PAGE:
Also, as of right now in California there simply isn’t enough of a speedy proliferation of public charging stations easily accessible by the public. One time we went to a local mall which had a number of charging spots and we came out to find someone parked close to our Soul EV who had unplugged our car and started charging theirs while we were away. Message boards on electric charging locator apps bears out a great deal of aggressive bitterness when another electric car owner leaves their vehicle charging too long. But if it takes 8 hours, you don’t want to sit and watch it charge. A regular wall socket will take closer to 24 hours to charge the car. In home chargers, should you not be an apartment dweller, cost around $4,000 so you should be married to electric car technology before investing in one.
To our way of thinking these drawbacks were way too much for us to deal with. Perhaps an electric would be a fine around town extra or third car to run errands in. But due to charging limitations it will never have the versatility of the Hydrogen Mirai what with its speedier refueling times and longer range. It’s just that for now you have to live in California only and apply to buy one on Toyota’s website.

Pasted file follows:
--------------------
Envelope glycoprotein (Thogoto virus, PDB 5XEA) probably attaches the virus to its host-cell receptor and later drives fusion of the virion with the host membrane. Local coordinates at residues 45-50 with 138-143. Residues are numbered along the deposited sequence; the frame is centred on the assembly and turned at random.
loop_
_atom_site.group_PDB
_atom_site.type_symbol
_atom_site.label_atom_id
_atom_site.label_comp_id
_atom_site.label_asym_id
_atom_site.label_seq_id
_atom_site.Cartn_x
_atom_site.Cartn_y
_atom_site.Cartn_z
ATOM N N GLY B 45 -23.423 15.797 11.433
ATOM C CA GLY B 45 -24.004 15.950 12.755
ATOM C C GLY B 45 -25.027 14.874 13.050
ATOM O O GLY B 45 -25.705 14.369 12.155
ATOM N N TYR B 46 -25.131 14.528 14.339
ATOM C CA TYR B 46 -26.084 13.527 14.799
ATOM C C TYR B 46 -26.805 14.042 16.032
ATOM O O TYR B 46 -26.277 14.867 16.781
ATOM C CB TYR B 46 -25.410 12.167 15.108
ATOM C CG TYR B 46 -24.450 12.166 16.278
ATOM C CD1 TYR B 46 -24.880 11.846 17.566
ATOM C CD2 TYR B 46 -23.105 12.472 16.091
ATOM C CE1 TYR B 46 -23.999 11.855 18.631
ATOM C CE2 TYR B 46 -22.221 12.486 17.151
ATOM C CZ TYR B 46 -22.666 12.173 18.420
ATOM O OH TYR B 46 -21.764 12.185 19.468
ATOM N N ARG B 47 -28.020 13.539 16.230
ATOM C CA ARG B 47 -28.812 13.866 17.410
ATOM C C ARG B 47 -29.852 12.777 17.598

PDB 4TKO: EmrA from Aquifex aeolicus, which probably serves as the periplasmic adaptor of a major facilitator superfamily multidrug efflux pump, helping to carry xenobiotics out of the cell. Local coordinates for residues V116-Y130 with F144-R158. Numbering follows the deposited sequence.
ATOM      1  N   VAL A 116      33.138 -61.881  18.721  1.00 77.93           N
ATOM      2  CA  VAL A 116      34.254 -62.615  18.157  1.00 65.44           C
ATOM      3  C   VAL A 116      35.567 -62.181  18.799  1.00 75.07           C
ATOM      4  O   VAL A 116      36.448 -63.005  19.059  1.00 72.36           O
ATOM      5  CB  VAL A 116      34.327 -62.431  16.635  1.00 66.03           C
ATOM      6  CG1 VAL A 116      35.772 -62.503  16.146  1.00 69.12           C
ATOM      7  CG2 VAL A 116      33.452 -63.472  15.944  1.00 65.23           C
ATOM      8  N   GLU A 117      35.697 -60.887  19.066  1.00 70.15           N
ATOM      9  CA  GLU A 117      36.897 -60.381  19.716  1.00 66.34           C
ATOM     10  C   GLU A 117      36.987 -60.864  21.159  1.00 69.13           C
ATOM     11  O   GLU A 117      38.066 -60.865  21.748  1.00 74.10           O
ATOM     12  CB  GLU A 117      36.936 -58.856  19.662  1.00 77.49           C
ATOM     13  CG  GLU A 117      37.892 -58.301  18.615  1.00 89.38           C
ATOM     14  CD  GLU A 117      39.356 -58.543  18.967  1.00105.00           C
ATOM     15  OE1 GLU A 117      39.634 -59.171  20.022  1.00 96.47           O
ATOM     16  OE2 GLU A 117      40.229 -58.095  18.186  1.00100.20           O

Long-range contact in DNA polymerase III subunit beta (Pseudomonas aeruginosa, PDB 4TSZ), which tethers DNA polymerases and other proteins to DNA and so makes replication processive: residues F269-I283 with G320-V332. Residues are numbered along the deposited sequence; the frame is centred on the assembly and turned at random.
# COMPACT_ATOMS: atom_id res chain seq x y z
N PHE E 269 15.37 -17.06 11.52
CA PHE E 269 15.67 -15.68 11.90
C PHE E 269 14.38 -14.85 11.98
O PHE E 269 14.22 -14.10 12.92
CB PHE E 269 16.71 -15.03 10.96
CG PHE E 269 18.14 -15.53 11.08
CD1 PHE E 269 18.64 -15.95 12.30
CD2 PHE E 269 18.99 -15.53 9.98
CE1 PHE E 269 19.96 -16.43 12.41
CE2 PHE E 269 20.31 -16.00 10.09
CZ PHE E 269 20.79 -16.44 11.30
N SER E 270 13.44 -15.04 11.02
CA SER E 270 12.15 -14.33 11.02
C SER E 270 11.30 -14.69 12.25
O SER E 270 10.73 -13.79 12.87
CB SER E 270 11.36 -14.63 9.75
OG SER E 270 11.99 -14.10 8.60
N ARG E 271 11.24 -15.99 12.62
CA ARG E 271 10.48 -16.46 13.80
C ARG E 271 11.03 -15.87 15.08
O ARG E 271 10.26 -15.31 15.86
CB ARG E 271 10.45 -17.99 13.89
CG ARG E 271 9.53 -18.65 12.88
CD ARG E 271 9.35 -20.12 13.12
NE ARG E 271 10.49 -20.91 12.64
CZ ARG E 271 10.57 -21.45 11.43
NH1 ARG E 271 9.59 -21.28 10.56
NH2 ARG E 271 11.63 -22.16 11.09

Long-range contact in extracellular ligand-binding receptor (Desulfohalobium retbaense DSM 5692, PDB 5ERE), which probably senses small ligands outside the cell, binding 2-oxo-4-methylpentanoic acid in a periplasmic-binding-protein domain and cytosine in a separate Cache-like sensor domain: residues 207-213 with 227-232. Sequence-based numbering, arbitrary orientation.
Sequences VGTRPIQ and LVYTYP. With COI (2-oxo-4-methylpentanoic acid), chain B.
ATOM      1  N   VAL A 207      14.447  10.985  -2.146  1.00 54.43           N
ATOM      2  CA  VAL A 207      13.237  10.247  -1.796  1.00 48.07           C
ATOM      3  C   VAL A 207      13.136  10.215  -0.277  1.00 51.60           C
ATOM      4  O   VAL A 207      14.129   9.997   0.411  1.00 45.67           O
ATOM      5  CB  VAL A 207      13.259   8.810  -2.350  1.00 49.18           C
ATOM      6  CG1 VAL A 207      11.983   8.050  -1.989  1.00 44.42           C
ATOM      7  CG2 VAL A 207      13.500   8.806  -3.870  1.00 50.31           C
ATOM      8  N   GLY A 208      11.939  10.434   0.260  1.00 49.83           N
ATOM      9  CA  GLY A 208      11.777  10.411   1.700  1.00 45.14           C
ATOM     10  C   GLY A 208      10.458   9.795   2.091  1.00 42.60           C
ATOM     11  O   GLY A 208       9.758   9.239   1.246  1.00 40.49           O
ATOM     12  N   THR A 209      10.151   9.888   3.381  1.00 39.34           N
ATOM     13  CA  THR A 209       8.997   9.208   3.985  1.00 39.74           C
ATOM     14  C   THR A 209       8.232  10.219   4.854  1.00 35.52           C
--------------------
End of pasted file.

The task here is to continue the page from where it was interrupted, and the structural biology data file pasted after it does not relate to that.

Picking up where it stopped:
But hydrogen vehicles are now available from Hyundai and soon Honda will unveil its new FCEV hydrogen sedan as an obvious rival for the Mirai. The most interesting news was that Honda and General Motors had partnered a few years back to work together on hydrogen projects with apparently Honda taking charge of R&D and GM working on getting a national hydrogen infrastructure built. And how much might that cost? According to one GM executive we spoke to, getting a hydrogen station to within easy driving distance of 75% of the population would cost 7 to $8 billion dollars.
That sounded steep until we realized, isn’t that how much the Pentagon pays for a new hammer? Now while full electrics are the answer according to the greenest of the greener, we have to say we would rather own and drive a hydrogen powered car like the Mirai. The reasons are just too obvious to ignore.